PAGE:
Useful post at Yowp's Tralfaz on radio catch phrases from Madison Capital Times of August 23, 1942.
Catch Phrases of Air Comics Catch Public
New Phrases Added Daily to Our American ‘Slanguage’
AMERICA’S modern language has been colored by radio particularly by those comedians whose joke factories are located in NBC studios.
When Little Johnny wants to contradict his mother nowadays he says, “That ain’t the way I heerd it,” patterned after Bill Thompson’s phrase as the Old Timer with Fibber McGee and Molly.
Thus does radio affect the language of the people of the United States. Catch-phrases from radio are the modern versions of “twenty-three skidoo” and “you tell ‘em, I stutter.” Radio’s comedians add new phrases to the American slanguage every day, and every hep-cat is judged by his knowledge of the latest radio line.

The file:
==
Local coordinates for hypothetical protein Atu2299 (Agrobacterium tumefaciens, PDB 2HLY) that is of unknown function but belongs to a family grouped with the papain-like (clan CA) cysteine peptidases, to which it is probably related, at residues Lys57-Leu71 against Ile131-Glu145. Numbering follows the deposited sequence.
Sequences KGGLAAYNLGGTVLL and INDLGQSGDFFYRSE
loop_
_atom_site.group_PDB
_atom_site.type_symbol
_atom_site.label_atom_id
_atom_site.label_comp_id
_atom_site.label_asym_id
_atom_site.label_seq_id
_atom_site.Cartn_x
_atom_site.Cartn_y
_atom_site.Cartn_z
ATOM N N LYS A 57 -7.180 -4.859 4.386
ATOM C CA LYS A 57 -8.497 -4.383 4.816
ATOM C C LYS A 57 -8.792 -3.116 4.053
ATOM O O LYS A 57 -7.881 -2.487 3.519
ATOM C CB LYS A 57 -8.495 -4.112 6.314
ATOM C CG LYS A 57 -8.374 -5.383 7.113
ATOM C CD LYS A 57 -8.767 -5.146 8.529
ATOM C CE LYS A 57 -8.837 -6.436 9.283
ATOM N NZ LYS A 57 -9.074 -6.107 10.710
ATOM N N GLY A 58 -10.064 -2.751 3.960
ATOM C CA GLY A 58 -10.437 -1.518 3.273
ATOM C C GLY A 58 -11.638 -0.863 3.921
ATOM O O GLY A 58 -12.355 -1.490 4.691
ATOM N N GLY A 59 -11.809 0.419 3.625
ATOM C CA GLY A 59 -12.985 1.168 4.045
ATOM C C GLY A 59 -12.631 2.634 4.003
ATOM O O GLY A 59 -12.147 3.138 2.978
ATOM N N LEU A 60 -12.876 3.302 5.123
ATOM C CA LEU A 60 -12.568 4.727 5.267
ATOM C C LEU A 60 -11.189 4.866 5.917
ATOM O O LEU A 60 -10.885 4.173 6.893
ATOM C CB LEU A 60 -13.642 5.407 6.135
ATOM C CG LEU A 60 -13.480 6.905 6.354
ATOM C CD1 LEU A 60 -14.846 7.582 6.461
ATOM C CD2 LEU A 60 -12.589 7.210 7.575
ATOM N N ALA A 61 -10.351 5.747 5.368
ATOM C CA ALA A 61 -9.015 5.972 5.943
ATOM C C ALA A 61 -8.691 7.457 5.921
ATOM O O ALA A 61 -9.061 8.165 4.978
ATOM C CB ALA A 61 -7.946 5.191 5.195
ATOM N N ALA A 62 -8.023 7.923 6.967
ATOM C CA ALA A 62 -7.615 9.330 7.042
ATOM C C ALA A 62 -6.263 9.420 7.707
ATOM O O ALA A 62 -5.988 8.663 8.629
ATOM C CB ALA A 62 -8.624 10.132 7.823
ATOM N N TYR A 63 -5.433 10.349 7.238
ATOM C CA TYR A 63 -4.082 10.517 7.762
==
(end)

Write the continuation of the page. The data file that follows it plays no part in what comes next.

Red Skelton’s Classic “I Dood It,” besides making newspaper headlines, has become an everyday phrase in young America’s vocabulary, along with his “I would answer that, but it would only wead to bwoodshed,” “If I do, I det a whippin’” and “Now, don’t get nosey, bub.”
Jerry Colonna, on Bob Hope’s program, made “Greetings, gate” a synonym for “hello.”
Molly McGee says “’Tain’t funny, McGee,” and millions stop other millions cold by telling them, “Tain’t funny, McGee.”
Charlie McCarthy’s pet phrase has been a national byword for years—“I’ll clip ‘em. So help me, I’ll mow ‘em down.”
From Al Pearce comes Elmer Burt’s [sic] “I Hope I Hope I Hope,” and Baby Snooks’ contribution is “Why, Daddy?” Meredith Willson has millions of listeners copying his “Well, bend me over and call me stoopid.” Dennis Day says “Yes, please” to Jack Benny, and in every town there are kids from 8 to 80 who say “Yes, please” to every question that calls for an affirmative."